Internal structureProvision of services by either people or information systems occurs in the context of current and potential customers; current and potential technologies; current and potential competitors; existing services or systems; existing user or application interfaces; and legal, regulatory, cultural systems and constraints (Kleindorfer, Wind and Gunther, 2009). Toyota has customers around the globe and the advent of information technology and sophisticated transport systems influences the provision of its products around the globe. Moreover, Toyota has many competitors in the motor industry and as such, it requires a structure that can enable it remains competitive (March, 2008).
Many of organizational contexts are shaped by the structure of the firm (Liker and Hoseus, 2007). Organization structure is characterized by centralization verses decentralization; the number and types of roles played by people; the span of control for managers; and the organizational discipline and core competencies (Noe, Hollenbeck and Gerhart, 2007). Organization contexts are important because they determine the influence and priority of stakeholder roles and individuals. They also determine how readily change can be adopted. Moreover, organizational contexts are important because customers come from various contexts and this might shape the goals of and requirements of customers. Organizational structure refers to the formal reporting relationships, controls, procedures, authority and decision-making process that exist in a firm.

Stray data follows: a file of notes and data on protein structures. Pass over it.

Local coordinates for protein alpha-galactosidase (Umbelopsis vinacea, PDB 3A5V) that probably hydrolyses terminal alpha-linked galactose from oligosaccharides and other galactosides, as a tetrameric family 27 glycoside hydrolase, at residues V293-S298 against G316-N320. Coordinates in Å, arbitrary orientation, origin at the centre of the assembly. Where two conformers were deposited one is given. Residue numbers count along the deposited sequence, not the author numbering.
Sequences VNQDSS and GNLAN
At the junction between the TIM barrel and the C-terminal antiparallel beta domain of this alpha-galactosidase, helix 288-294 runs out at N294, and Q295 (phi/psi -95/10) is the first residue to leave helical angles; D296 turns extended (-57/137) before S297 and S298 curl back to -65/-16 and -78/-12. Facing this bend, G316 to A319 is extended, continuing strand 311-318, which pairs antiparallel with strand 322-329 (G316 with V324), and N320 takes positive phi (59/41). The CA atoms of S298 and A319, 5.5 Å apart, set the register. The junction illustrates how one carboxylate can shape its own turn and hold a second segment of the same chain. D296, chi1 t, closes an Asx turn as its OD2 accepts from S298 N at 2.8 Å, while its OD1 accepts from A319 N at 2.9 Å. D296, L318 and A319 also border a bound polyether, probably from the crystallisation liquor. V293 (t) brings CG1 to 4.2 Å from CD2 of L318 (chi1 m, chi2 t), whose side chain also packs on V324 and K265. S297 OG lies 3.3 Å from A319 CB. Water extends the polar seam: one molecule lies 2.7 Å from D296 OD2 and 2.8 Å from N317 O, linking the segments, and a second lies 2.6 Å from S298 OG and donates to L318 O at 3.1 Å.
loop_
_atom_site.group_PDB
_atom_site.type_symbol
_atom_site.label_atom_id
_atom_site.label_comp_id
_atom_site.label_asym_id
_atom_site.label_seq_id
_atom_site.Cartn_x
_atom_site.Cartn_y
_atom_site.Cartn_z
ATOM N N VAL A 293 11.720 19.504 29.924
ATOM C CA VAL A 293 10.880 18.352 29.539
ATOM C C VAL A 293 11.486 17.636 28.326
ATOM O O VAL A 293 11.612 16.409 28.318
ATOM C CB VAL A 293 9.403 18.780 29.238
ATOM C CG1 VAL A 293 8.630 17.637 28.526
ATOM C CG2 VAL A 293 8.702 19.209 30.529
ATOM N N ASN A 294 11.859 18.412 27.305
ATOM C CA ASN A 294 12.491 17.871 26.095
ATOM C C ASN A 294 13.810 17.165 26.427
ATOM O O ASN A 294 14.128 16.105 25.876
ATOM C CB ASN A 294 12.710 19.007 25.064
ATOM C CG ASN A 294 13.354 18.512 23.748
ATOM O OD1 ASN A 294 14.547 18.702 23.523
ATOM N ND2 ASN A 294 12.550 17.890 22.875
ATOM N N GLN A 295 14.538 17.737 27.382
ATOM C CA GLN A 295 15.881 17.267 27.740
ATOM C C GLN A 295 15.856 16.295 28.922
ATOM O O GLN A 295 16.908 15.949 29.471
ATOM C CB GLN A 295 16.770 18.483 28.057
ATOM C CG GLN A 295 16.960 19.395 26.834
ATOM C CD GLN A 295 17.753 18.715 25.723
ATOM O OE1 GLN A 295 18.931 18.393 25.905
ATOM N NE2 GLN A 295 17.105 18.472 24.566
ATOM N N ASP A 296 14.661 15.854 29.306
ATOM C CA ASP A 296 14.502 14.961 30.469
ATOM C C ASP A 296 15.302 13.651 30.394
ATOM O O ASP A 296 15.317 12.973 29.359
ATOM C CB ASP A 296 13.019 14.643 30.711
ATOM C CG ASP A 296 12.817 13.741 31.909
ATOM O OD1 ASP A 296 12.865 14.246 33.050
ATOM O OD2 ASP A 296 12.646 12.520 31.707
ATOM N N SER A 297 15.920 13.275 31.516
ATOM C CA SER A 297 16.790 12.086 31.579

It is usually difficulty to develop an organizational structure that supports the strategy of a firm (Sanchez and Heene, 2010). When the elements of a structure are aligned properly with each other, the structure facilitates effective implementation of the strategies of the firm. The structure of a firm specifies the work to be done and how to do it based on the strategies of the firm (Kleindorfer, Wind and Gunther, 2009).
Thus, the structure of a firm influences how managers work and the decisions that result from that work. An effective organization structure ensures stability within a firm and enables it to implement its strategies and maintain its present competitive advantages. It also ensures flexibility within a firm that allows it to develop competitive advantage that will be required for future strategies. Toyota has a matrix organization structure (March, 2008). This structure supports teamwork at Toyota.
The firm follows the power coordinated team structures. The firm aims at establishing the ideal organization structure (Toyota, 2012). The matrix structure enables Toyota to clearly understand the purpose and objectives of the firm by everyone. (Liker and Hoseus, 2007) The firm has divided its jobs and responsibilities into functions, divisions, departments and groups. For instance, Toyota industries have divisional organizational structure with each business division having significant authority. Matrix structure involves division of authorities of product and function structures. The success of Toyota depends mainly on its leaders. The firm has few layers of management at the bottom of the firm.
The firm has adopted a philosophy of separating responsibility to lower level (Kleindorfer, Wind and Gunther, 2009). This allows faster decision-making process and faster flow of information in order to attain its objectives (Toyota, 2012). At Toyota, each team leader and group leader has three main responsibilities. These are: to support operations, to promote the system and to lead change. The structure of Toyota is strongly augmented by group leaders (March, 2008).